By Juan D. Rangel

It was Sunday, five in the morning; we were eighteen hours away from our hometown Dade City, FL and one hour away from one of the most important cities of our country, Washington D.C. I was amazed to be so close to our nation’s capitol and never thought that one day I would be able to travel and explore Washington D.C. I knew I would be there in a few minutes visiting historic places unknown to me. But, I continue to ask myself this question: why did I go? What did I want by doing this trip?

I always wanted to help my family and improve my lifestyle by getting an education. I started school here in the United States when I was in the fifth grade. I graduated from high school with honors. I want to be a full-time college student and earn a degree in international business. I want to be an example and a role model for my brother and all of the kids in my community.

But college is nearly out of reach for me because of the cost. My parents cannot help me financially because of their low-wage jobs. Sometimes their paycheck is not enough to cover our family’s basic necessities. This is why I traveled to Washington, D.C. on March 22 to march for immigration reform.

I came to Washington D.C. to support a Human Comprehensive Immigration Reform and the “Dream Act.” I am supporting these proposals because if they become laws they will open wonderful opportunities for many like me to go to college.

Since I am an undocumented student, the new laws would help me in many ways. For example, I would be able to go to a public college which is less expensive than the private university I currently attend. Right now, I am only taking one class per semester because I do not have enough money to be a full-time student. With immigration reform, I would also be able to apply for federal grants and receive help from the state government. The amount of the federal grants would be based on my high school grades and my current grades in college.

When I arrived in Washington D.C., I was surprised to see thousands of people supporting and marching for a Human Comprehensive Immigration Reform and the Dream Act. I was also astonished that there were all types of unique organizations that support immigrants and non-immigrants in many different ways. In all, the march organizers reported over half a million immigration reformers at the capitol, telling our elected leaders that we refuse to wait any longer for Congress to give America a new immigration system.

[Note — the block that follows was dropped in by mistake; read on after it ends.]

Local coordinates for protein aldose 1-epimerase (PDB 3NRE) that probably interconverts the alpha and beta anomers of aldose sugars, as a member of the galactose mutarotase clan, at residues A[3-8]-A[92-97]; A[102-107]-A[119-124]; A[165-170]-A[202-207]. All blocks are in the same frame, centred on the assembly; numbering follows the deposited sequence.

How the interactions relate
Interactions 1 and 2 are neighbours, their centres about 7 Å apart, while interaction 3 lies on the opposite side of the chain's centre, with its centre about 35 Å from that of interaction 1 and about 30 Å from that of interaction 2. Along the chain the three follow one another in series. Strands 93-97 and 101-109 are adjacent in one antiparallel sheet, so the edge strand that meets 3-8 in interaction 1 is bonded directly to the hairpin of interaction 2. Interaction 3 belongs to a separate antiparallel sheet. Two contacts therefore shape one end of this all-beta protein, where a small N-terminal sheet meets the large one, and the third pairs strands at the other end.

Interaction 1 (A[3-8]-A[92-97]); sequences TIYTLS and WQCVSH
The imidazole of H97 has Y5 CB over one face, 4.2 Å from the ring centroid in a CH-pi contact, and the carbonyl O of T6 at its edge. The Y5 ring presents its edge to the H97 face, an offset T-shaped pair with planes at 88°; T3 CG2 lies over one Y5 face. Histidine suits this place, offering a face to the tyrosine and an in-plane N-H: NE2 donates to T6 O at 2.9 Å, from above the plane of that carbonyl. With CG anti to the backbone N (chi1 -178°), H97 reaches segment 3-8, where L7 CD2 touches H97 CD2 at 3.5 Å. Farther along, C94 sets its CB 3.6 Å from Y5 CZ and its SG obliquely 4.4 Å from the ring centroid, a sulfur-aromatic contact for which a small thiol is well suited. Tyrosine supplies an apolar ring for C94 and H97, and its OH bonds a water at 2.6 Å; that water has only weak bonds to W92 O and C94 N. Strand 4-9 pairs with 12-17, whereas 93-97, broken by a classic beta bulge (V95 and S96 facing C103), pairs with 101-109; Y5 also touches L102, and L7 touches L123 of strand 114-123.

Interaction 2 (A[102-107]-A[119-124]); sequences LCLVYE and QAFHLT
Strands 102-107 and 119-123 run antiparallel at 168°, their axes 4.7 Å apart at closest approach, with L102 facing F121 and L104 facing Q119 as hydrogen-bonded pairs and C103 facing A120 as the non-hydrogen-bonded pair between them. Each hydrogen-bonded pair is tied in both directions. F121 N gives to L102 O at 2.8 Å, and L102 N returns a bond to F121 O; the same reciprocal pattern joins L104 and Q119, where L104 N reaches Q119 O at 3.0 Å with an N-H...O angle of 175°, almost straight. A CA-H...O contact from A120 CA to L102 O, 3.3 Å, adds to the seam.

I never imagined that there were so many organizations, representatives, and senators who support immigration reform for America. It was an exciting experience because I had the opportunity to meet bright students with different nationalities and cultures from all over the world. These students have many of the same challenges as I do when trying to further their education.

All I have ever wanted was to be able to go to college and live a better life for my family. I especially want to help undocumented students graduate from high school and then help them pursue a higher education. I am willing to commit and support our immigration reformers in whatever they need to make this dream possible.

I will never forget why I came to Washington D.C. -- “Freedom is not free.” For this reason we must always fight for our rights in order to be respected with honor and dignity. I strongly believe that education is our freedom and as president Abraham Lincoln said, “Those who deny freedom to others, deserve it not for themselves.” Everything is possible if we work together as a team to pursue our dream of immigration reform -- “fight for our rights and liberty.”
Rangel is a part-time student and intern with FarmWorkers Self-Help, INC.
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